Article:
He started out working on his own music on SoundCloud, making rap songs with his friends and unleashing them onto the web just to see what would happen. Beneath the Willow Tree was his debut EP and it put him on the map; last year’s EP how will i rest in peace if i’m buried by a highway? furthered his influence, the catchy, Bloc Party-style title screamer becoming a popular alternative anthem, peaking at No. 8 on Billboard’s Alternative Airplay chart and notching 13.9 million U.S. streams to date, according to MRC Data. It was impressive for someone who never really learned how to play guitar -- which he feels no shortage of guilt about, calling it “almost disrespectful to the genre.”
La’ron signed to the major label Arista Records in November of 2018, and quickly churned out collaborations with artists like Jesse Rutherford of The Neighbourhood, critically-acclaimed solo act grandson, and the emo-rap icon nothing,nowhere. Though he calls the experience of working with nothing,nowhere. “super dope,” he says that teaming up with a bunch of artists for songs wasn’t something he was necessarily thrilled about. “I hate doing collaborations honestly,” he says. “You know what it was? It was my label being like, ‘Oh we need to have a feature, we need to do a remix.’ I’m like, I don’t even wanna fuckin’ do that. I just wanna do me. I’m not in a rush to do all this stuff.”
Still, he allows that his own opinions on these matters are volatile. “This is just me being honest with you, and I might feel another way in like two hours -- like a completely different way,” he explains. “But this is who I am now -- and that’s why I hate interviews so much.”
As someone who creates art out of a spiritual necessity to do so, La’ron’s goals are often at odds with the industry people who surround him. “I grew up with, like, not s--t,” he explains. “When you come from what I come from, you meet people from all walks of life and I know how it feels to have nothing and I know what it means to make sure that you secure something for yourself. It’s easy to panic. I’m young and I’m in these rooms with bigger people, especially bigger people that don’t know where I come from which I struggle with a lot and they only care about money.”
With the world shut down and his own profile increasing, he says that struggle was exacerbated. “During the pandemic, because that’s apparently when I started becoming a bigger artist, my label would put me in all of these interviews and stuff and I was a small artist. I’m a Black artist and I make rock music and I’m easy to exploit and shit. People don’t even care; they just want content.” (La’ron later told Billboard that this and other comments in his earlier interview were “referring to media in general and not my label, more blogs / Instagram lives / press etc.,” explaining that he “felt [at the time like] click bait for people, because [of] this whole POC thing going on. Sometimes it felt like content for content’s sake, and they don’t see me for Kenny.” Arista could not be reached for official comment.)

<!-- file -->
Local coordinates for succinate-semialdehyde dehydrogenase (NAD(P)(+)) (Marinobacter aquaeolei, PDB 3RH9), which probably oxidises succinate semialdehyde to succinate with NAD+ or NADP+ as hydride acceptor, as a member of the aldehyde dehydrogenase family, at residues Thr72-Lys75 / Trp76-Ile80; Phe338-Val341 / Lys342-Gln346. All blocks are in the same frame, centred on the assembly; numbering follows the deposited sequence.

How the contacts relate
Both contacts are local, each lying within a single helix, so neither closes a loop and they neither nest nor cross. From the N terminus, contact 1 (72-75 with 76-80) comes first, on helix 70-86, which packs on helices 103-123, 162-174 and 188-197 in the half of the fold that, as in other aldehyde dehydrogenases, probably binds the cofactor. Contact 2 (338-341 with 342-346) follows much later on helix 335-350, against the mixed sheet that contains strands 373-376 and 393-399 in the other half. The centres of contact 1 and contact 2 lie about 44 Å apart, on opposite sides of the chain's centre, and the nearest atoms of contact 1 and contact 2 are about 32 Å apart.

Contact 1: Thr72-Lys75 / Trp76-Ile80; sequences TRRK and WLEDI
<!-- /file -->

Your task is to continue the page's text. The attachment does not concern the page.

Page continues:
For Survivor’s Guilt, he had more creative control, especially working alongside Travis Barker, who indulged his crazy work ethic. “Travis knows that I go insane,” he says with a laugh. “He gets it, so everything’s easier.” There are no features; it’s solely La’ron and Barker for all eight tracks. It’s an obvious departure from his lo-fi days, diving straight into a polished, bright landscape.
He’s hesitant to say how he feels about the mixtape yet; how he measures his personal success is the degree of effect his songs have on the culture, because that’s what drew him in about indie rock in the first place. “I have to keep making the best music that I can because that’s what matters the most to me -- that when I die there are infectious anthems in music for people to live to and a new bar to be set for future generations.” It’s why he blends several different genres -- pop-punk, new wave, rap, screamo -- into his songs: “I aim to be universal and hit every target,” he explains.
La’ron reiterates his gratitude to have a spot in the music world at all, and that he welcomes all of the challenges that come his way, including the “dumbass industry politics and people being corny as f--k,” which is all too common and frustrating to an artist searching for sincerity. This new mixtape is genuine in its rejection of artsiness or pretentiousness; Survivor’s Guilt does what it wants as a mix of commercial and gritty sounds, riffing off of generic, Blink-182 style pop-punk contrasted against guttural, unsparing screams and dark breakdowns. “I hope people can hear the rawness in it,” he says.
It’s still only the beginning of La’ron’s career, but he knows what comes next. “I have to earn a place in the conversation,” he says about the music industry -- specifically about speaking up against the exploitation and limitations that come with being an artist. When it comes to creating, he wants to learn more about making music technically, especially with playing guitar and producing.
“I’ve been praying and putting it into the universe that [Survivor’s Guilt] puts me in a very good place financially, and spiritually to the point where I can have the time to do what I want to do, and be in the place I want to be and I can sit down and feel comfortable and do this with my friends and chill and not have to be running around all over and meeting random people and just wasting time,” he says. “But we’ll see.”